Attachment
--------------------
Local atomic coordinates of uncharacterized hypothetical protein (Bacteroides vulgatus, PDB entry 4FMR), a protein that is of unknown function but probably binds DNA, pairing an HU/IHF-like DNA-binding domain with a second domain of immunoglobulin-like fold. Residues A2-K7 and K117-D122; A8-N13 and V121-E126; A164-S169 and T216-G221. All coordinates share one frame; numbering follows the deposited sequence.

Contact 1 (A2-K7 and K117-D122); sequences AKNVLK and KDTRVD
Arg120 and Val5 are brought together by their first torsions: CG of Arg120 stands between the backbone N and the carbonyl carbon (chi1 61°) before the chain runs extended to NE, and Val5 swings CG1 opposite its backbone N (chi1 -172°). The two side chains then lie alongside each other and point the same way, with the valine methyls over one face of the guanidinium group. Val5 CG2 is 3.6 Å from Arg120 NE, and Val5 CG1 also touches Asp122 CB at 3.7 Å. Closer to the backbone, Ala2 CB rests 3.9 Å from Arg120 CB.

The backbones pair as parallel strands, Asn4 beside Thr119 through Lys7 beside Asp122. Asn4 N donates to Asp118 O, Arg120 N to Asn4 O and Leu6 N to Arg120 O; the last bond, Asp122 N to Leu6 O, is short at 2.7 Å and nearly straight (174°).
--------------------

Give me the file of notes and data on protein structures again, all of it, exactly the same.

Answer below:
Local atomic coordinates of uncharacterized hypothetical protein (Bacteroides vulgatus, PDB entry 4FMR), a protein that is of unknown function but probably binds DNA, pairing an HU/IHF-like DNA-binding domain with a second domain of immunoglobulin-like fold. Residues A2-K7 and K117-D122; A8-N13 and V121-E126; A164-S169 and T216-G221. All coordinates share one frame; numbering follows the deposited sequence.

Contact 1 (A2-K7 and K117-D122); sequences AKNVLK and KDTRVD
Arg120 and Val5 are brought together by their first torsions: CG of Arg120 stands between the backbone N and the carbonyl carbon (chi1 61°) before the chain runs extended to NE, and Val5 swings CG1 opposite its backbone N (chi1 -172°). The two side chains then lie alongside each other and point the same way, with the valine methyls over one face of the guanidinium group. Val5 CG2 is 3.6 Å from Arg120 NE, and Val5 CG1 also touches Asp122 CB at 3.7 Å. Closer to the backbone, Ala2 CB rests 3.9 Å from Arg120 CB.

The backbones pair as parallel strands, Asn4 beside Thr119 through Lys7 beside Asp122. Asn4 N donates to Asp118 O, Arg120 N to Asn4 O and Leu6 N to Arg120 O; the last bond, Asp122 N to Leu6 O, is short at 2.7 Å and nearly straight (174°).